BA CONTRASTS- THE OLD & THE NEW

Trip Start Oct 05, 2009
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Trip End Oct 31, 2013


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Flag of Argentina  ,
Friday, November 11, 2011



 

NOVEMBER 11 12

WEATHER: Ranged from overcast to sunny, 70% humidity

JOURNEY: San Telmo, La Boca, Puerto Madero       




After a healthy breakfast of cereal and fruit we found bus 29 and headed for the barrio, La Boca. Bus fares are 1.25 pesos which amounts to around 30 cents and you can travel all over BA on them, but you need coins and for some reason there is a shortage of coins in Argentina and you struggle to get them; when you get on the bus you tell the driver where you are going and he tells you the fare, which is deposited in a large cash box that issues the ticket, so he concentrates on driving the bus, and can get going fast. We admired the cool attitude of the drivers who never get involved with passengers (one called the driver a thief when the cash box had run out of change) or the traffic.



La Boca was the site of the original port in the late 1800s, and Spanish and Italian migrant workers settled there to work the warehouses and meat processing places; the story goes that the colourful houses that the area is famous for, originated during that time when the workers painted their simple dwellings with paint left over from the repair of the boats. It was by all accounts a rough barrio!





Today the area is a top tourist spot, although the river looks pretty polluted and you are not supposed to wander beyond the tourist area, especially at night.


     


Caminito is the most interesting street with artisans, craft shops and restaurants line up to make a colourful display. The brightly painted buildings are quite spectacular and we enjoyed the walk around but were not inspired to shop or eat here.







Nearby is the famous Bombonera football stadium, the club of the famous but now disgraced Maradonna; we didn't get too interested in seeing that but we did think about trying to get tickets to a football match! We didn’t. This country is passionate about soccer as everyone knows.



There were quite a lot of tourists arriving by tourist bus and the small streets got crowded; we liked looking at the works of the artists and thought that some of the paintings were good. Leather goods were a popular item as well but the best we ould do was buy a postcard to send home- oh well we left $2 in La Boca!

We hailed our bus amid the manic traffic and it took a while to manoeuvre out but the expert driver wove and turned and we were on our way. We had quite a walk to our next destination:





Puerto Madero- the modern part of town!








We had seen a fair bit of the city and were completely unprepared for this shiny new area; you could suddenly have been in New York or Sydney. The streets were clean and wide, the foot paths were solid and glistening high rise apartments and businesses replaced the historic architecture elsewhere.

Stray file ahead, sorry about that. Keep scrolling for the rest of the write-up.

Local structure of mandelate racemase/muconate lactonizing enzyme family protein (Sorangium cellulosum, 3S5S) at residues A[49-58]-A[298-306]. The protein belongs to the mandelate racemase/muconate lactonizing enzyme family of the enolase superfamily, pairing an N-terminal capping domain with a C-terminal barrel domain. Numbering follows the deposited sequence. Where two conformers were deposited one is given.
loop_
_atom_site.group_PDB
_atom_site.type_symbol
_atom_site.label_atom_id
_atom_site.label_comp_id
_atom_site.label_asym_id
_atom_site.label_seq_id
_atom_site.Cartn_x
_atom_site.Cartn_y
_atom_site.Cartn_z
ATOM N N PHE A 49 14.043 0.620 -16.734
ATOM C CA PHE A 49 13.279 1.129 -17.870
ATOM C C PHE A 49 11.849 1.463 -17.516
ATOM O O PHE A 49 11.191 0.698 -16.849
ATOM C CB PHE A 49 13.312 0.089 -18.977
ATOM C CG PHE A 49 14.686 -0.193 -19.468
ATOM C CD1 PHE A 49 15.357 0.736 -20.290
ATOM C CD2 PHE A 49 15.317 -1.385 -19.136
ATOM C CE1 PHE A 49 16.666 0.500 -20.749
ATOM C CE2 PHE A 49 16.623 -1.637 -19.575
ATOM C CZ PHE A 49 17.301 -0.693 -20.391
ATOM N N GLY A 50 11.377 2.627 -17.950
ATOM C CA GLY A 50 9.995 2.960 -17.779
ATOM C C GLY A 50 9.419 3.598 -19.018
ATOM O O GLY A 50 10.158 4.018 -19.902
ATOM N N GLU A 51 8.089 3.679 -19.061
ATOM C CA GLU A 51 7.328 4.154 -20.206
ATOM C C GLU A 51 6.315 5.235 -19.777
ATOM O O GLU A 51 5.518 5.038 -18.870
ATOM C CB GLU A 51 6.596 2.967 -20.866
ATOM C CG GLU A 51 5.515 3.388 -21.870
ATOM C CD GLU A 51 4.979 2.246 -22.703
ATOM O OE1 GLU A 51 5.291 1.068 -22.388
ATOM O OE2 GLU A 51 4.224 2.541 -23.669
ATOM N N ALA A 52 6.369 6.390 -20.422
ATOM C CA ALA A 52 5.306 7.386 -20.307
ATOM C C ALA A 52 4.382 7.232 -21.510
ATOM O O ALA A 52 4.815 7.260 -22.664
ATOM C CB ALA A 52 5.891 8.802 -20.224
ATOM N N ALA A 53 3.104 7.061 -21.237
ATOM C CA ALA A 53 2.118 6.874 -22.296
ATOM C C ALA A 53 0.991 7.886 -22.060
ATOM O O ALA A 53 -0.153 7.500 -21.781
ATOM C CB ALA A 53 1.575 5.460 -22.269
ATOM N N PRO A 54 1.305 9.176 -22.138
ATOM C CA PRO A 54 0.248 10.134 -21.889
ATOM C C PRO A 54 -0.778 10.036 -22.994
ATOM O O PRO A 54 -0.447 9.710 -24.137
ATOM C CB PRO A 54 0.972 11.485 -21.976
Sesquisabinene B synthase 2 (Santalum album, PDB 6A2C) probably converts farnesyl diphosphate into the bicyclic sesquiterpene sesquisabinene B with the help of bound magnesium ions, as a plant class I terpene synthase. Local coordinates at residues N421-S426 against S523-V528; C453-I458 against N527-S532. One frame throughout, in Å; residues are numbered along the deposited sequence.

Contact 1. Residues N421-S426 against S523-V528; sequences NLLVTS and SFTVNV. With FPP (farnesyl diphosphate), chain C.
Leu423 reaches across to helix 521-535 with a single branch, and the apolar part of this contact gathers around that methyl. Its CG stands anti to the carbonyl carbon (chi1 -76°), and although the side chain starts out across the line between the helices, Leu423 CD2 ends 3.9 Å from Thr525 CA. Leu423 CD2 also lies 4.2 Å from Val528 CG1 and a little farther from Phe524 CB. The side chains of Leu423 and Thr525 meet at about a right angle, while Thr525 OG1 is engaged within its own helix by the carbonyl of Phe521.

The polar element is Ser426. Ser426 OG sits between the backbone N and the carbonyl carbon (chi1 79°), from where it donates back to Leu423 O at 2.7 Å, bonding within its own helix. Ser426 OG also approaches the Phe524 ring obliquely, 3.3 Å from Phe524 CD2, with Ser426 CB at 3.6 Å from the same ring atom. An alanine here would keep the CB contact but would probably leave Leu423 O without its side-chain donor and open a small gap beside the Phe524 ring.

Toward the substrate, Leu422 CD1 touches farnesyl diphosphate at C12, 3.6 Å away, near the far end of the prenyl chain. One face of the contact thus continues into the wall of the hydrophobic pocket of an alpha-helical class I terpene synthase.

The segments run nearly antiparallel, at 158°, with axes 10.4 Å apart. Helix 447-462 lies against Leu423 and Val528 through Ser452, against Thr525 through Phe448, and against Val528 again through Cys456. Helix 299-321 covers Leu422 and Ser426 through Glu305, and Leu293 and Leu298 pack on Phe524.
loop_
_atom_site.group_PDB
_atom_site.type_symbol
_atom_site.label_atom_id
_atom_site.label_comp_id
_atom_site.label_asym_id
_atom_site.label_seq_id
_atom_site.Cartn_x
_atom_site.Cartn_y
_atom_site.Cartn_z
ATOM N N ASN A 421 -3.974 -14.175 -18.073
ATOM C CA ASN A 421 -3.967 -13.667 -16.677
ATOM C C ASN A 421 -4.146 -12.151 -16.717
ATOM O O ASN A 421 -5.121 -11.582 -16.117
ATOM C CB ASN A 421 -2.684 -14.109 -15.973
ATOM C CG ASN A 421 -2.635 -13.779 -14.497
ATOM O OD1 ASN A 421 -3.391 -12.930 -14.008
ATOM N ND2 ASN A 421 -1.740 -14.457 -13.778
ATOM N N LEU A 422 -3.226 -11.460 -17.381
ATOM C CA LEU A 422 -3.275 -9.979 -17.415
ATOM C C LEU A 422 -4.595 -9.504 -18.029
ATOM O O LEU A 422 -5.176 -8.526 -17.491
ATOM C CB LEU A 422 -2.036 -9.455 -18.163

The lovely "Ecological Reserve" was a huge green park where people were exercising, having picnics and just hanging out in the shade. In the late 1800s a modern port to cope with the huge exports to Europe was built here but was not adequate on completion,  and the present port was set up in nearby Retiro.




We crossed the pedestrian “Womens Bridge” and made our way towards the city centre so that Sheila could check out “Café La Puerto Rico”, established in 1897. As a listed “historic” site, the interior must retain its original décor and furniture, so it looks a bit shabby and very old-world. The coffee and empanadas (an Argentinian special, similar to our pasties) were pretty good, but a bit expensive and the service by a very senior gentleman was disinterested and remote. Oh well, we got a picture of Sheila outside and headed out.





Coffee prices we paid in Buenos Aires ranged from 95 cents (Au24 cents) to 18 pesos (about Au$4); there are very few take-away coffee places, as it is said that Argentinians like to socialise when they stop to eat or drink- nice, we thought. The favourite snack to have with coffee seemed to be the “media- lunes”, half- moon shaped pastries similar to a croissant and quite delicious. Sometimes you would get a tiny butter cake or media-lunes FOC. The price did not always match the quality or trendiness of the café. We thought the coffee was generally served quite weak!



 

Later on, after many kilometres of exploring the city we stopped at a busy Italian Restaurant- Manolo- for a late lunch and it was just fabulous, great food and service and nicely air conditioned on a day that had got hot and steamy. The icy cold Quilmes (local beer) was good too!

 Italian food and influence is everywhere in Argentina, and we enjoyed a change from the parilla.


Ice-cream is a much loved treat in the city and you see people tucking into a litre container of the delicious stuff- “dulce de leche” is the favourite flavour for ice-cream and for pastry fillings; made from boiling milk and sugar to a caramel, it is truly addictive and we made a few too many trips to our favourite place, about 6 blocks from our apartment.

Which is just what we did that night after our busy day.
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